CCP’s Zika Work Praised in New Evaluation

A new external evaluation of USAID's response to a 2015 Zika outbreak commends the role CCP played in sharing timely, accessible information and the progress being made to counter it.
A worker in Jamaica speaks with a family about how to eliminate breeding sites of mosquitoes which can spread Zika. © 2018 Stephen Kierniesky, Courtesy of Photoshare

A new external evaluation of the U.S. Agency for International Development’s (USAID) response to a 2015 Zika outbreak in Latin American and the Caribbean praises the role played by the Johns Hopkins Center for Communication Program in sharing timely, accessible information on the disease and the progress being made to counter it.

The public-facing Zika Communication Network and a private Zika partners website, utilized for knowledge sharing by governments and partners involved in the response, were both created by CCP’s Knowledge for Health (K4Health) project, funded by USAID.

The networks were designed to connect responders with state-of-the-art knowledge and tools created by partner organizations that users could readily use or adapt to their particular context and response plan. They have been used to empower communities to tackle the Zika epidemic, provide health care workers with quality counseling and training materials and equip policymakers and other advocates with communication materials and policy and preparedness guidelines to curb the spread of Zika and promote prevention.

USAID’s Zika work in Latin America and the Caribbean ends in September.

“The Zika Communication Network has important use beyond the Zika response as a detailed repository of technical and programmatic experience on Zika supported by USAID,” according to the review, conducted by the Global Health Program Cycle Improvement Project. “Having the Zika Communication Network available to government partners to provide experience, materials and tools developed under the Zika response, as well as information about new technologies for Zika, would help to reinforce the capacity strengthened under the response.”

CCP’s Anne Ballard Sara, MPH, who leads the Zika response for the K4Health program, said the Zika Communication Network was vitally important given that little was known about the virus before 2015.

“At the very beginning of the response, it was an emergency and a lot of people hadn’t worked on Zika before,” Ballard Sara says. “Partners were creating materials for the response based on the rapidly changing evidence and USAID recognized the need for a central platform to house the new information in ways it could be easily used. It made the response more efficient.”

On the Zika partners website, partners posted monthly reports about their progress and shared accounts of what was and was not working, she says.

The new evaluation recommended that the Zika Communication Network continue beyond September, but at the time the evaluation was released, there were no plans to keep it in place. USAID has since determined that the external site will continue to be maintained by Knowledge SUCCESS, a new knowledge management project led by CCP. No new content, however, will be uploaded.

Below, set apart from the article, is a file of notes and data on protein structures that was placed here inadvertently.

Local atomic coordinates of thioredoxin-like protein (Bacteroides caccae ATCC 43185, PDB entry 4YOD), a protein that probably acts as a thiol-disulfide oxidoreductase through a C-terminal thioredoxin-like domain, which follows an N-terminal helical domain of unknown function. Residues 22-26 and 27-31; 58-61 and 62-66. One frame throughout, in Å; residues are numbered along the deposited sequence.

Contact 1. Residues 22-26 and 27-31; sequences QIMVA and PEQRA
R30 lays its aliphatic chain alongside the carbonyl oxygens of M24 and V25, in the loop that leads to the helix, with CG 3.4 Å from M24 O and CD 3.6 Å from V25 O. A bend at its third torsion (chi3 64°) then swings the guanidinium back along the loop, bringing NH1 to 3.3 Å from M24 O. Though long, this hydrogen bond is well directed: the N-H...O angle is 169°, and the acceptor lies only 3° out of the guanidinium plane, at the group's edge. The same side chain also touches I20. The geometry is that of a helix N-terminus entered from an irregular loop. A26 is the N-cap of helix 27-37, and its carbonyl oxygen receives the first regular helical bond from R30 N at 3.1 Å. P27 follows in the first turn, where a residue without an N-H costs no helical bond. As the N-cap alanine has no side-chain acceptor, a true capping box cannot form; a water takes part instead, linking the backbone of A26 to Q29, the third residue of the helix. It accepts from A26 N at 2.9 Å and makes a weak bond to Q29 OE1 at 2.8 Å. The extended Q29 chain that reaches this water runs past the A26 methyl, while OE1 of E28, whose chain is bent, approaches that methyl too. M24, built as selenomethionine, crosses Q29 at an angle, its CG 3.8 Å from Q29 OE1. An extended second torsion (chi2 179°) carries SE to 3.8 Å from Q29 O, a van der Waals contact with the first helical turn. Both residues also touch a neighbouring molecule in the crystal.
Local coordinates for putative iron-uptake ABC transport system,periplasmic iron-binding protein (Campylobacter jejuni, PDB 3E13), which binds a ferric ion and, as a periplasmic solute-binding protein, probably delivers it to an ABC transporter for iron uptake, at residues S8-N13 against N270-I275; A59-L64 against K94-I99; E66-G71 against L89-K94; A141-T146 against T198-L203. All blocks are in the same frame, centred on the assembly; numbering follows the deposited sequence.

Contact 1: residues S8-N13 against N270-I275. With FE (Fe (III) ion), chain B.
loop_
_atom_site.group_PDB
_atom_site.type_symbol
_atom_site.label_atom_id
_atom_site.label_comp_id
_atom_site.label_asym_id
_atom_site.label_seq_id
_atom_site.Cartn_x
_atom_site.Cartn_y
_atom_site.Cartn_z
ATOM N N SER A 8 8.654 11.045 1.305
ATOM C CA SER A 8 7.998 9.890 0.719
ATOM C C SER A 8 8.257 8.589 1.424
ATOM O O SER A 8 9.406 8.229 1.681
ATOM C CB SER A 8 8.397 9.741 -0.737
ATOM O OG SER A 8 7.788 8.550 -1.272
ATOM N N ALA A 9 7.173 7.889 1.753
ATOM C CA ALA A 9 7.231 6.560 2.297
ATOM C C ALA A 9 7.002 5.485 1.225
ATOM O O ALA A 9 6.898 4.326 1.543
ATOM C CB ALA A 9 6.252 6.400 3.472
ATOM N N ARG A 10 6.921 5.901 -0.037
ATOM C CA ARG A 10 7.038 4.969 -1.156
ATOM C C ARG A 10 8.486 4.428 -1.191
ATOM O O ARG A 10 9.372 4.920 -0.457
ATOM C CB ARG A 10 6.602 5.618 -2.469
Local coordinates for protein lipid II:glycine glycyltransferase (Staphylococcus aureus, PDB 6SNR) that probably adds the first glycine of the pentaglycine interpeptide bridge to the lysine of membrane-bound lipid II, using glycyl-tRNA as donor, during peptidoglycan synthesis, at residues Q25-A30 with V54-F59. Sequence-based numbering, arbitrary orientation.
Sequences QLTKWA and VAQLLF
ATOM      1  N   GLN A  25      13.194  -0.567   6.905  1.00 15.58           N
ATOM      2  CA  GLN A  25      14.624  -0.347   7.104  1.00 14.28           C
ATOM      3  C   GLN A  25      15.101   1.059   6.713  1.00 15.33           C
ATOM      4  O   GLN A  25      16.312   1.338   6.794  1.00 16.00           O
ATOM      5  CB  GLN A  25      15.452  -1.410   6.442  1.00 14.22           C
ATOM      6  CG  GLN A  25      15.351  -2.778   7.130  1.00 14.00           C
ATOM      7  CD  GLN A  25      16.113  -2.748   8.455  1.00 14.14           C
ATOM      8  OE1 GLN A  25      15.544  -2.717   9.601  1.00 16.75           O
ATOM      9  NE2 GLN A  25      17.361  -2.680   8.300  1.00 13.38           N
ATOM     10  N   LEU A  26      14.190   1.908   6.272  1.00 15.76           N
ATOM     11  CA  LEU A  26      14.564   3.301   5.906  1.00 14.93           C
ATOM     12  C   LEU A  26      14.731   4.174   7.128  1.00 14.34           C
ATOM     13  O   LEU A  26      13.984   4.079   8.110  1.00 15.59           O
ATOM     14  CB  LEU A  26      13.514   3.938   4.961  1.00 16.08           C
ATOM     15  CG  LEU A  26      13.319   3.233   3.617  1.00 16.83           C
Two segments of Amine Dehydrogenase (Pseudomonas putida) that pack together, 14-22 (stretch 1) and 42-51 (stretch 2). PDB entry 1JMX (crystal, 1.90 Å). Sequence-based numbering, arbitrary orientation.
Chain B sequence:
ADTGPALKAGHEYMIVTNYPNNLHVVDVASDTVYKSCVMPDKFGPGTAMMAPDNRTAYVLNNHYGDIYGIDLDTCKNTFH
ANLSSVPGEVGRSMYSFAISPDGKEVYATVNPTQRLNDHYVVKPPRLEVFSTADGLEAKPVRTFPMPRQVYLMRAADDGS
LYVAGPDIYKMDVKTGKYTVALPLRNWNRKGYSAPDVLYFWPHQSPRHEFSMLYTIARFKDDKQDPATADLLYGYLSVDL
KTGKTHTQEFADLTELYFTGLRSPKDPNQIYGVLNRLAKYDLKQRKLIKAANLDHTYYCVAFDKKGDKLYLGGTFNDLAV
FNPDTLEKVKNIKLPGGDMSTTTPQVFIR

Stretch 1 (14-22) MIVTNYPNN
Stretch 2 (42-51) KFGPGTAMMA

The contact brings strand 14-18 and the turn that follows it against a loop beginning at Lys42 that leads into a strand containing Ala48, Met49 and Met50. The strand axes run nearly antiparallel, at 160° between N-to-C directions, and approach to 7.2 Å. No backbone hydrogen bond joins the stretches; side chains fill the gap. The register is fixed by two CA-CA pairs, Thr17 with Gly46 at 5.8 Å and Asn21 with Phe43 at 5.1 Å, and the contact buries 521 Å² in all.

Zika is a virus transmitted by the Aedes aegypti mosquito, the same ones that transmit dengue, yellow fever and chikungunya. While many people who contract the virus don’t know they have it, it can cause miscarriages, stillbirth and babies born with microcephaly and other serious neurological problems. There is no vaccine.

On Feb. 1, 2016, the WHO director general declared a public health emergency of international concern that lasted nine months. In total, the U.S. Congress set aside $366.5 million for the USAID Zika response in Latin American and the Caribbean.

Full funding, however, didn’t come until September 2016. As the report states: “despite relatively rapid hiring and accessing existing projects to focus on the response, the USAID response arrived in the field after the epidemic had subsided.”

One issue reported by partners developing social and behavior change communication tools, the evaluation found, was that they “were met with low levels of perceived risk [about Zika] as the response got underway. Governments gave little or no attention to Zika as a separate health threat, citing more serious and fatal problems, such as dengue.”

CCP’s Zika work had success in developing behavior change communication strategies that can be used now and in the future for outbreaks of other viruses caused by the same mosquito.

On the plus side, the evaluation found that “USAID has achieved the Zika response goal by helping governments integrate Zika into arbovirus vigilance and programming, establishing specialized training in entomology and tracking insecticide resistance, introducing the [quality-improvement] approach into prenatal, pregnancy, delivery and neonatal care, and integrating male partners into reproductive health services.”

Much of the current Zika-related need in Latin America and the Caribbean are health services to care for the children who were born with brain damage linked to the virus.

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